Mine is not a post about media bias (in the classic sense) at all. I think the word “biased” is used once. It’s about how mental categories bear on performance, and how “reference group politics” works in the messy business of framing issues for public debate.
Mike the Mad Biologist: Wouldn’t it be great if some journalist asked a bunch of Republicans (and blue dog ‘Democrats’) why they oppose the Stark plan, which, according to their own analysts, covers more people at a lower cost?
Of course, some ambitious blogger might also do such asking.
Mind you, I’d give them enough rope to hang themselves with.
Q: “Congresscritter Smith, do you oppose the Stark plan because you disagree with the results of the CBO analysis that it will cover the most people and cost the least, or for some other reason?”
Assuming they disagree with the results…
Q: “Congresscritter Smith, do you disagree with the CBO because of particular assumptions made in their model, the accuracy of the inputs, or for some other reason?”
Proceed to probe for specifics from there.
I recently read The Rum Diary, because I enjoy Hunter Thompson’s non-fiction stuff, so I figured what the Hell. Anyway, this bit about the editor of the protagonist’s English-language San Juan daily seems to be true of just about everybody involved in the modern mainstream news media:
So, yeah, I’m going with the narcissism theory.
There are several obvious reasons why the Stark plan would be politically controversial that have nothing to do with “compulsive centrism.”
The Stark plan lowers overall healthcare spending because because it sets the price at Medicare reimbursement levels, meaning that doctors would be making a lot less money. This, understantably, doesn’t go over so well with doctors, who already complain quite a bit about how goverment reimbursement rates sometimes not being enough to cover the average cost* of a procedure.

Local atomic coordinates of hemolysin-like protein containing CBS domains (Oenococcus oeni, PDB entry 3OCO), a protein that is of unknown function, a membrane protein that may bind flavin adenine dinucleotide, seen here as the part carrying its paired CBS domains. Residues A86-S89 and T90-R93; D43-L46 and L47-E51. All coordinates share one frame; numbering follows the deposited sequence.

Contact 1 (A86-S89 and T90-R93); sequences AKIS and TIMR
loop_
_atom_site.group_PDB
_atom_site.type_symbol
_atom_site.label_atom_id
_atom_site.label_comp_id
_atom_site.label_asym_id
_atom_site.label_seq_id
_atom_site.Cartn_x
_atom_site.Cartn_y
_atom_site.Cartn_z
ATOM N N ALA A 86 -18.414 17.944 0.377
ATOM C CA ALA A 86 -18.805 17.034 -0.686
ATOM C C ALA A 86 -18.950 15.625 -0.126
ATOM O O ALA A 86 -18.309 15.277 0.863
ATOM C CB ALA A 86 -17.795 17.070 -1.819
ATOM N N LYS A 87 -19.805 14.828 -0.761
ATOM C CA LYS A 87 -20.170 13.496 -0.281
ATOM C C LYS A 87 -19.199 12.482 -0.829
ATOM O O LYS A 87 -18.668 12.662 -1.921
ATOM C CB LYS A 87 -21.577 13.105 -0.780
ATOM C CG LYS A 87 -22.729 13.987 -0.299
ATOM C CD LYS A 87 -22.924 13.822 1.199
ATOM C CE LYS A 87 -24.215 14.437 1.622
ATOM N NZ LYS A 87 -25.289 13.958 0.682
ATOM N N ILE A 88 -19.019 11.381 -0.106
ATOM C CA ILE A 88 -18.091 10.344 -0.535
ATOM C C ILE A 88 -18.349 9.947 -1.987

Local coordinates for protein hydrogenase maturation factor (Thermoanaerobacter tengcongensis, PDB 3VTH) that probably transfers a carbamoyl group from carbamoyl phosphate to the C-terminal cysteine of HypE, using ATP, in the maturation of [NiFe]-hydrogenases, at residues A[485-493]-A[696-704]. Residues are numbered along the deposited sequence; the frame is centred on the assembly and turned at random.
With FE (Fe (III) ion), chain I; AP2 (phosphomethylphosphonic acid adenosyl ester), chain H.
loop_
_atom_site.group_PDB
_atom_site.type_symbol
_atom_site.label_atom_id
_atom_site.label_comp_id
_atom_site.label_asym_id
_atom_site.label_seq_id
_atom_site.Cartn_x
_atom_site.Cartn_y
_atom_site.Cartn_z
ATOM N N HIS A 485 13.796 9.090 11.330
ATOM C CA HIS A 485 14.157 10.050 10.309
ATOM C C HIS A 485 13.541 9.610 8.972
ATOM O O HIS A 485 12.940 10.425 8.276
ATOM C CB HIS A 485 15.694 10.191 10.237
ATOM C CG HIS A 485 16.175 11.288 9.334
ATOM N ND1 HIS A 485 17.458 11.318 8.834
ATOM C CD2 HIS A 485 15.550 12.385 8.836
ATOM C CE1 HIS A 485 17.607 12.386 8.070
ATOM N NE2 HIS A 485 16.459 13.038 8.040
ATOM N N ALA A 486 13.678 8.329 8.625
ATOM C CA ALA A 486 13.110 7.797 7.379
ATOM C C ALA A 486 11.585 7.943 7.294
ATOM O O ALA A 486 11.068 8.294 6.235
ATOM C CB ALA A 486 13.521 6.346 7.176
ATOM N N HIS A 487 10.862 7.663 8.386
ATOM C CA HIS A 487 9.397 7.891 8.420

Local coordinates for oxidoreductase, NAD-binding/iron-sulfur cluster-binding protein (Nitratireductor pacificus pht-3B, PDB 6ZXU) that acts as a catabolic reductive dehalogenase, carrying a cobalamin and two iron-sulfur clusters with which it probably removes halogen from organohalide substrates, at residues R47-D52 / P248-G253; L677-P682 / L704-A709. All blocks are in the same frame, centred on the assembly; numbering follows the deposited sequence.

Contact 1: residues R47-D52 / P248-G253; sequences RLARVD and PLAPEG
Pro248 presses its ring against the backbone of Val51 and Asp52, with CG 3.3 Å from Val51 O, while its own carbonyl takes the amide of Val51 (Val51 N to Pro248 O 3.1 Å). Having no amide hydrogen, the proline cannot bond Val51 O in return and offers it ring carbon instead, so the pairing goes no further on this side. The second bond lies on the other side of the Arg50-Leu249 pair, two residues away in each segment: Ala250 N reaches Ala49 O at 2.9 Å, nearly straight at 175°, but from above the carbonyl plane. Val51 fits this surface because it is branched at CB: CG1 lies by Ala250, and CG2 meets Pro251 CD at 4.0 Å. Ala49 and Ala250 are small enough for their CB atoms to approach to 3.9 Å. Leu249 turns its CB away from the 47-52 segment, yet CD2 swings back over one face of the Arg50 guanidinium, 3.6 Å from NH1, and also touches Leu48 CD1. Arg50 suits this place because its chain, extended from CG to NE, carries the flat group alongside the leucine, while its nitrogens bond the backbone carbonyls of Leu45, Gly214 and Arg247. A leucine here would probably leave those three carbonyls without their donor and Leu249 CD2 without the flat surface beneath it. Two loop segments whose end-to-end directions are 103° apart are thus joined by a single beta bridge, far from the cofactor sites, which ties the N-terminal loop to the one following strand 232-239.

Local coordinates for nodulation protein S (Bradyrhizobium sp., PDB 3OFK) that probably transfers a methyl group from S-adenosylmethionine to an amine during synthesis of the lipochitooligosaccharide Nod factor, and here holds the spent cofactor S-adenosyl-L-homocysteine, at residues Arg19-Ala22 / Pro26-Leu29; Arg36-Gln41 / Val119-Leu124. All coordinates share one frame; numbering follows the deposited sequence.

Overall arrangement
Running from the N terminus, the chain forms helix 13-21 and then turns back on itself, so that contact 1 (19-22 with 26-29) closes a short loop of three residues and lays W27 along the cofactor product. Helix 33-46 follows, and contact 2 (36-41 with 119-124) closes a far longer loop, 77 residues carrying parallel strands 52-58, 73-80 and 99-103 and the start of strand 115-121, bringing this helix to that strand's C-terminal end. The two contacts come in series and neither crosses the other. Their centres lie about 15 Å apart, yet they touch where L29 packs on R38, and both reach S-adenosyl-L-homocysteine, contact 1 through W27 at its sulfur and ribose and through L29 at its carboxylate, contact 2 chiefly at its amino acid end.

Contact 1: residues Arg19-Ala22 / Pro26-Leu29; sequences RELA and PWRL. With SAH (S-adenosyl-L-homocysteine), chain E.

Also, while the estimate of total associated with the Stark proposal is, it also has the largest projected increases in spending by the federal goverment and by employeers. So employeers and those likely to be on the recieving end of the requisite tax increases are going to be more opposed to it than other plans.
Thus, it’s pretty easy to see why there would be substantial political opposition to it.
Also, where is this CBO data? The report from Yglesias’s post was from the Lewin Group and commissioned by the Commonwealth Fund.
An econ aside: If the price of a good is above the marginal cost but below the average cost, producers will continue to make it in the short run due to sunk costs, but will gradually move out of the industry, driving the price back up to above the average cost. If the price is fixed at a level below the average cost (such as by goverment mandate), then producers will continue to exit the industry until circumstances decrease the average production cost to below the price – this is one of the major hazards of price controls.
Problem is, career success for these craven asshole “journalists” depends much more on sucking corporate and government dick than it does on not missing stories.
I think the problem–and I made the same mistake–is the focus on delimiting what is acceptable. That is a ‘first derivative’ effect. I’m a believer (perhaps naive) that a good, important story is the most important thing a journalist can give us (and I don’t mean that in any snarky way–my grandfather was a newspaper editor).
For me, the issue of limiting the debate is less important than missing the story–that is, not asking the question that needs to be asked. In other words, I think the focus is wrong–better reporting is the primary issue, not what it does to our discourse.
I don’t understand a word of that, and it appears to ignore everything I said in my comment. Cheers.
The problem is that the entire “journalism” industry is built on an incentive foundation that rewards loving fellatio of multinational corporate and government dick, and punishes quality reporting. Any solution must involve curing this deep festering sickness of the “journalism” industry, which is now nothing more than another arm of the corporate/government bread-and-circuses propaganda operation.
very thanks for article
Glad someone is challenging Rosen. He’s regularly wrong and seems intent on contributing nothing to the next stage of journalism, only tearing it down. You should hear how his students complain about his constant pessimism.
I’ve heard Jay Rosen suffers from a condition called micropenis. Is that true?